If your boss asks you to present to the CEO or the board of directors, you’re going to be sure you’re at the top of your game, aren’t you? You’ll think carefully about the story you’re trying to tell, choose facts to make your case and rehearse until you’re letter-perfect.
But if you’re presenting to your colleagues or an internal client, you probably won’t work so hard. You might pull out your latest internal communication plan and update a section or two. Or draft some bullet points on a PowerPoint slide.
While it’s true that you don’t need to pull out all the stops every time you present, I’d like to encourage you to be more mindful about the process. After all, a presentation is your opportunity to demonstrate your knowledge... get buy-in for a proposed approach... or influence a stakeholder to support your point of view.
That’s why I put a bit of extra effort into every presentation I make. Here’s how:
- Set objectives. I start with this essential question: "What is the one thing I need this presentation to accomplish?" (Another way of stating it: "What does success look like?")
- Understand what stakeholders need. I think about the value I’m going to bring to the people I’m presenting to. After all, don’t you want stakeholders to feel like their time was well spent?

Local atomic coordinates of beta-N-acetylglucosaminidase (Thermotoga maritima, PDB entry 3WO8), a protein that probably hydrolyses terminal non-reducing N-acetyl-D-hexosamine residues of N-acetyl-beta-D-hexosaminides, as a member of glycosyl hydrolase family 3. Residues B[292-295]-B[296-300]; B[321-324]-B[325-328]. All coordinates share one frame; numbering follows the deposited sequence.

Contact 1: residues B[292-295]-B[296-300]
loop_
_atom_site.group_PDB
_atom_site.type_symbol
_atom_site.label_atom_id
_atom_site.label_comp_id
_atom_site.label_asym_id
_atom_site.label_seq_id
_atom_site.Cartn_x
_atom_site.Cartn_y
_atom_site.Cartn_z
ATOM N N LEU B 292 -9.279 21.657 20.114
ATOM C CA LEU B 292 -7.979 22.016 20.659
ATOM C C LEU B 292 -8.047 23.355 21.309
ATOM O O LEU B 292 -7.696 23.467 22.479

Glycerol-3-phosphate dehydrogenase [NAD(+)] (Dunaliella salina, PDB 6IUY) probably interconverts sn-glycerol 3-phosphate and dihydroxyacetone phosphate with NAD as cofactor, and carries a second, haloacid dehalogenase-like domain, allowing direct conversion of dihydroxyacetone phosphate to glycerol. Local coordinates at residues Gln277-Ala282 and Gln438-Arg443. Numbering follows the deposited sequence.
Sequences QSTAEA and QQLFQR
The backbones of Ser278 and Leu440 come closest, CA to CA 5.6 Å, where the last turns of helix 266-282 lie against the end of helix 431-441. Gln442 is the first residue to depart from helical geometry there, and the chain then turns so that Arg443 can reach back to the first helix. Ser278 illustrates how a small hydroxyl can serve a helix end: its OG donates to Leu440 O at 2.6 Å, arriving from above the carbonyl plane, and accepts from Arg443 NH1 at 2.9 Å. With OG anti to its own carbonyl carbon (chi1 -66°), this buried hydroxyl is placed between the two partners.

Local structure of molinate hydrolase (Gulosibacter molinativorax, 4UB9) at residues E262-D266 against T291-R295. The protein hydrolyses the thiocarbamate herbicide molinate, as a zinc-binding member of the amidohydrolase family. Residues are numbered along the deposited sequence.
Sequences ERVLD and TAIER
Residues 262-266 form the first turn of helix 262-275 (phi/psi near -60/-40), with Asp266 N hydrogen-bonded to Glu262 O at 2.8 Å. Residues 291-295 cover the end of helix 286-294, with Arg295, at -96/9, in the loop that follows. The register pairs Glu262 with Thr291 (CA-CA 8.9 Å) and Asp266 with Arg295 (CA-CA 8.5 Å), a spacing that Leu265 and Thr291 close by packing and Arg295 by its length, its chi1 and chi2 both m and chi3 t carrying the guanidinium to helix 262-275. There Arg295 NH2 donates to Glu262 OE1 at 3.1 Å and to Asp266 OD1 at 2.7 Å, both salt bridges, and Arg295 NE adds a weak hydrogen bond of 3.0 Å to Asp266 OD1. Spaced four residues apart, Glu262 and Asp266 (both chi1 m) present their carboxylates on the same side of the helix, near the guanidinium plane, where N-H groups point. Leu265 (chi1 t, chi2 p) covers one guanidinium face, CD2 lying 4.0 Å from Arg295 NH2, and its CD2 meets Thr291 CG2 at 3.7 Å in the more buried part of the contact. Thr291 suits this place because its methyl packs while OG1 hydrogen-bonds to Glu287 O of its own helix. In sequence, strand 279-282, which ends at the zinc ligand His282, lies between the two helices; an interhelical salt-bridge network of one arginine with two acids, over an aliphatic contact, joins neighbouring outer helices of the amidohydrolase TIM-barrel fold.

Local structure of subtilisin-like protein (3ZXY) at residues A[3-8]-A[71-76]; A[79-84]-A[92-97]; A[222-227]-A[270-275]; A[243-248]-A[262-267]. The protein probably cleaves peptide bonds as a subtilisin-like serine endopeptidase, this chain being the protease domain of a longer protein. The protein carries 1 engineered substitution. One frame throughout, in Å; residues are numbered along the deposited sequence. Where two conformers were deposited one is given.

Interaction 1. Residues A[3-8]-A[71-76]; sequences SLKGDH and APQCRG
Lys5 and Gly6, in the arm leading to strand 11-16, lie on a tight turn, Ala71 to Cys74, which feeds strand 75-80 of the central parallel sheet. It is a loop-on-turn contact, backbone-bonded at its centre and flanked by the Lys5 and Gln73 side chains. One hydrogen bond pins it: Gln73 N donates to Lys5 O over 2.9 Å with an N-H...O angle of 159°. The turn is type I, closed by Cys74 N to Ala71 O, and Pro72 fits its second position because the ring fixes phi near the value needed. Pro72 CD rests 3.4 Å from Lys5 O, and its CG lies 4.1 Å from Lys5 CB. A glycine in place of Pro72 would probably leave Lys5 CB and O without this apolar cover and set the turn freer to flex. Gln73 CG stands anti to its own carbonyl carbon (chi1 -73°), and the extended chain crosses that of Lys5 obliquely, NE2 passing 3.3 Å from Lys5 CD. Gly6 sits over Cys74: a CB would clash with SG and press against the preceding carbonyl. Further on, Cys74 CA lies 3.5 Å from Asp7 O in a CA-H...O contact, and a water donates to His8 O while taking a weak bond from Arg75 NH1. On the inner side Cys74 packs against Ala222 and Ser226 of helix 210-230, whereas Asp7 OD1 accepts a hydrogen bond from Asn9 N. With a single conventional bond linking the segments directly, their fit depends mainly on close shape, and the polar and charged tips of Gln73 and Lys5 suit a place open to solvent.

- Decide on the approach (also known as an agenda). I map out how I’m going to tell my story, building into interactive exercises and opportunities for dialogue.
- Emphasize visuals. PowerPoint is meant to be a visual medium—and the purpose of projecting slides is to reinforce your points (not repeat them). Studies have shown that 83% of human learning occurs visually, so employ every visual in your toolbox: photos, charts, infographics, etc.
- Create a lot of slides. The other day, I watched a communicator present three slides, each of which consisted of a table with 12-point text. I wanted to remind him that slides are free. So, by taking dense content and converting it into many slides, your presentation keeps moving. And your audience moves along with you.
- Provide useful action steps. I'll admit I'm a tough audience: When I attend a session, I expect to learn something I can immediately put into practice. That’s why the best presentations are clear about at least one of these: What’s in it for you, what I need from you and/or what you can do with this information.
Yes, this approach takes a little more time, but the result is absolutely worth the effort.